MLB has officially invaded China, and despite growing concerns (or the complete denial) of political unrest in the much-disputed province of Tibet, everything is going just swell! For China, this entire event is considered a blip of a test run before the unveiling of their true grandeur as the host of the 2008 Olympic Games. For US Americans, this is the beginning of making a lot of $$$ in a virtually untapped market. And what better way to showcase our national past-time to China than to have the San Diego Padres (a bunch of bat-wielding religious zealots!) and the Los Angeles Dodgers (a group of fleet-foots named after dodging danger!) play to a 3-3 tie–the ultimate proletariat resolution to conflict. (*Another, more effective way is to simply shoot your opponent.)
Of course, the Chinese already arduously follow a sport with similarly anticlimactic outcomes. It’s called soccer, or futbol–zuqiu in Mandarin, of which I’m a fluent speaker, because, yes I’m brilliant. And arrogant. And stubborn. And sleazy. In other words, I am China.
Seriously though, I do fancy myself as an intellectual capable of overcoming cultural boundaries, stereotypes, and all that other smart sounding stuff. My four years living in China are testament to this. In fact, prior to my Fulbrightonian quest to become the world’s most renown sinologist (still working on that; we thank you for your patience) I knew that there was some history, albeit brief, of baseball in China, but I never gave it much thought. Taiwan (not China by the way), because of its American and Japanese military/political presences, had a better grasp of the game–played it even–but weren’t that good. Watching a televised Taiwanese professional contest is about as exciting as watching presidential candidates arm-wrestle: interesting, but for all the wrong reasons.
In my experience, the Chinese (back to the Mainland now) find the actual name of the sport, bangqiu, more appealing than the sport itself. Loosely transliterated from the English "baseball", bang means "great!", "awesome!", "grand!". Qiu means "ball". Naturally, Aweseome!ball sounds like the rip-roarin’ time that it is. However, when my scary Communist Party Official professor, Mr. Wang Jianguo asked me "what exactly is baseball?" and I answered with a twenty minute diatribe explaining balls and strikes, the bases, three outs, 9 innings, etc, I got a terse response: "Sounds too complicated to be embraced by the masses. It doesn’t sound ‘awesome’ at all."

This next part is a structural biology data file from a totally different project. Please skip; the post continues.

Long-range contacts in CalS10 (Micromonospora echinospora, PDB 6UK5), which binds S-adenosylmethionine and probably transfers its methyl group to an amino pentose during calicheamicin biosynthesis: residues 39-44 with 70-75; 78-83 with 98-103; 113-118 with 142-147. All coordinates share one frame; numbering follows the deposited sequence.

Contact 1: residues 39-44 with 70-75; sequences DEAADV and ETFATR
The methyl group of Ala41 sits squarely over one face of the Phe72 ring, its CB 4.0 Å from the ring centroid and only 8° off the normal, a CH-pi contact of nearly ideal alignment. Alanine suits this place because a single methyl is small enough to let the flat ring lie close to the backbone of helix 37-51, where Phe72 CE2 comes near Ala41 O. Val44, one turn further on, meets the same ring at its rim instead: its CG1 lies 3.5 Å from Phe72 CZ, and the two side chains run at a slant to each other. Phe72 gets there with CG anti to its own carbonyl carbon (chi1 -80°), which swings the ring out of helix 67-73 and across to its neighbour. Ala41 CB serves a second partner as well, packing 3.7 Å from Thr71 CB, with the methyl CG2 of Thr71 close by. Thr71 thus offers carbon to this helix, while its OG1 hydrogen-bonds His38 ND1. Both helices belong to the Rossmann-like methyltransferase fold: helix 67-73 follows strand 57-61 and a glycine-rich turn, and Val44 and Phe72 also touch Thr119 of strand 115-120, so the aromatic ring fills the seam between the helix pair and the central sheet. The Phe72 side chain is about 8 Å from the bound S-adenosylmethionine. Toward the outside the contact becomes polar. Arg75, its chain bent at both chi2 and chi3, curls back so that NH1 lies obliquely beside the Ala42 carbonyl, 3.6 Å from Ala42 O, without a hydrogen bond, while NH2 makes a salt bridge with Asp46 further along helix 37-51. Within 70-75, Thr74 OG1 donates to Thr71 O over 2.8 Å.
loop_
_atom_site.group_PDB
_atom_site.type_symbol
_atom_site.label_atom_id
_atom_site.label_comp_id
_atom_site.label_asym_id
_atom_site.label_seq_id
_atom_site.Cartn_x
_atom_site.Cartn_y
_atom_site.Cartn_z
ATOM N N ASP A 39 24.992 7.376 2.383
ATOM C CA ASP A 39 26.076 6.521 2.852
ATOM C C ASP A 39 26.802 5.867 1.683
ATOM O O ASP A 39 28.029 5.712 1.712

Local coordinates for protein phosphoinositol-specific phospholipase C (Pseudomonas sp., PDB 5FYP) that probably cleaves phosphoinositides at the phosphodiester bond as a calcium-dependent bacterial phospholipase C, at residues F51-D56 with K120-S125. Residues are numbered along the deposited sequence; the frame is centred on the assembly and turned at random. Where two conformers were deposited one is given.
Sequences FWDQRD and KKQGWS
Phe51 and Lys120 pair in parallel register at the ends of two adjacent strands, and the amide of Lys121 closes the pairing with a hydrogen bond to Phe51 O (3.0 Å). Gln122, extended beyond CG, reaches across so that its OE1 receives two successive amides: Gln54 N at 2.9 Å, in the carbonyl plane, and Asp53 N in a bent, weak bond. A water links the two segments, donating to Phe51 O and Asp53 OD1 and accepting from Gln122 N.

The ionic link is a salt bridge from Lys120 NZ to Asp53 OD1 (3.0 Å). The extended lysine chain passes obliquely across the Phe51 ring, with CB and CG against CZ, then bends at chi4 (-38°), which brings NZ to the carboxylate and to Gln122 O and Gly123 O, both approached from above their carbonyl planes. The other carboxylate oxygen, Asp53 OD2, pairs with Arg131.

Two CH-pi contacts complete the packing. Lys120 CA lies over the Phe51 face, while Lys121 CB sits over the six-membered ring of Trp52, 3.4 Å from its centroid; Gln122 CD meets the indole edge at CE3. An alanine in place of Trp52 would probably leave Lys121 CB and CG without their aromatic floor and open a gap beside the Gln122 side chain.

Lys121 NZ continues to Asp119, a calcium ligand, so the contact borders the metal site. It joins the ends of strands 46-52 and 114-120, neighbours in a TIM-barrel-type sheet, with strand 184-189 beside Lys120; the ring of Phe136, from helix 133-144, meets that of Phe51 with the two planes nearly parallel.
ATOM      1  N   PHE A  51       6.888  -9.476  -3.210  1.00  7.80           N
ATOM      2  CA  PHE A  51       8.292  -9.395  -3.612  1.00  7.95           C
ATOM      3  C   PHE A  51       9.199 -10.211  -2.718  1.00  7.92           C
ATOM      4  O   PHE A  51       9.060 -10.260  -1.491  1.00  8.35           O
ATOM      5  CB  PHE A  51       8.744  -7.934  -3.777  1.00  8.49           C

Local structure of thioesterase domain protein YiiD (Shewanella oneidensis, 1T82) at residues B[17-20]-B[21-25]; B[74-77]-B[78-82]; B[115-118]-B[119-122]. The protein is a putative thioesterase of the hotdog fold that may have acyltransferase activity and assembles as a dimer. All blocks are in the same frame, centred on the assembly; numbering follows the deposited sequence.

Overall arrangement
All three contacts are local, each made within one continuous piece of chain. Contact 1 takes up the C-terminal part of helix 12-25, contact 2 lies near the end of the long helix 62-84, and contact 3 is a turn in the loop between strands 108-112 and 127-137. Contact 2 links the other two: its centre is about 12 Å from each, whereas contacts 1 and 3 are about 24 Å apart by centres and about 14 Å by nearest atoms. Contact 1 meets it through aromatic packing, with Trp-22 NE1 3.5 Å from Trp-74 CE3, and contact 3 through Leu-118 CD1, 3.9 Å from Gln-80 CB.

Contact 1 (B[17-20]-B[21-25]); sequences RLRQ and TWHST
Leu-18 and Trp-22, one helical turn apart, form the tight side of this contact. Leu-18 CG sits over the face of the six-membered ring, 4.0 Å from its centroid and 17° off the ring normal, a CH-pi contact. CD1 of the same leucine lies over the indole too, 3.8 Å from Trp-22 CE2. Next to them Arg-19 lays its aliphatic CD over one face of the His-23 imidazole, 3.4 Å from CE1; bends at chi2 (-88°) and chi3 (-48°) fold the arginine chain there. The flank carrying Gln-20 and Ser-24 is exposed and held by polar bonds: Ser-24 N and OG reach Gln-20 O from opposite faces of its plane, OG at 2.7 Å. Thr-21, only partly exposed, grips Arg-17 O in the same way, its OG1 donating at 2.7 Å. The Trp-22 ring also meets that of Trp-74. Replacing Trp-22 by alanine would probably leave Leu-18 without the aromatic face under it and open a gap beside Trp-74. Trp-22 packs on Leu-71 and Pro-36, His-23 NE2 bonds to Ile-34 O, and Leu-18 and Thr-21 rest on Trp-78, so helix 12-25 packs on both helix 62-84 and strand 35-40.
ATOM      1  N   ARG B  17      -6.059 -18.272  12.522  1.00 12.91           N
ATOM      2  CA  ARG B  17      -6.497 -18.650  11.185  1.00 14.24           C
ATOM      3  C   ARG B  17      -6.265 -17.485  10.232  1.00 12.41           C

This hiccup in my international relationship building project really left a sour taste in my mouth. So, 8 years before MLB ever played a game in China, I took my message to the streets, professing my love and faith for my country’s greatest, awesomest, grandest game. I found the one outlet in all of Beijing (a Japanese store no less) that actually had baseball gloves, balls, bats, and I started showing up in parks, hanging out and hitting pop flies into wide open spaces otherwise occupied by diligent university bookworms until someone would approach me to see what in the world I was doing. Occasionally, curious onlookers would get past the fact that I was a whitey who spoke their language and would actually stay quiet long enough to let me explain the gists of the game. But more often than not, I didn’t get very far.
Eventually, a certain 50-something Mr. Qian Deping became interested in what I was professing. After he made certain I wasn’t a Christian missionary using an obscure, odd angle to push Jesus, he began to show up more frequently; he became my biggest fan. Okay, my only fan. Having his undivided attention, I began to realize just how difficult it is to adequately explain the rules of baseball to someone who has never even seen or heard of it before. Mr. Qian didn’t follow most of what I taught; and he was very adamant against the idea of ‘three strikes and you’re out’.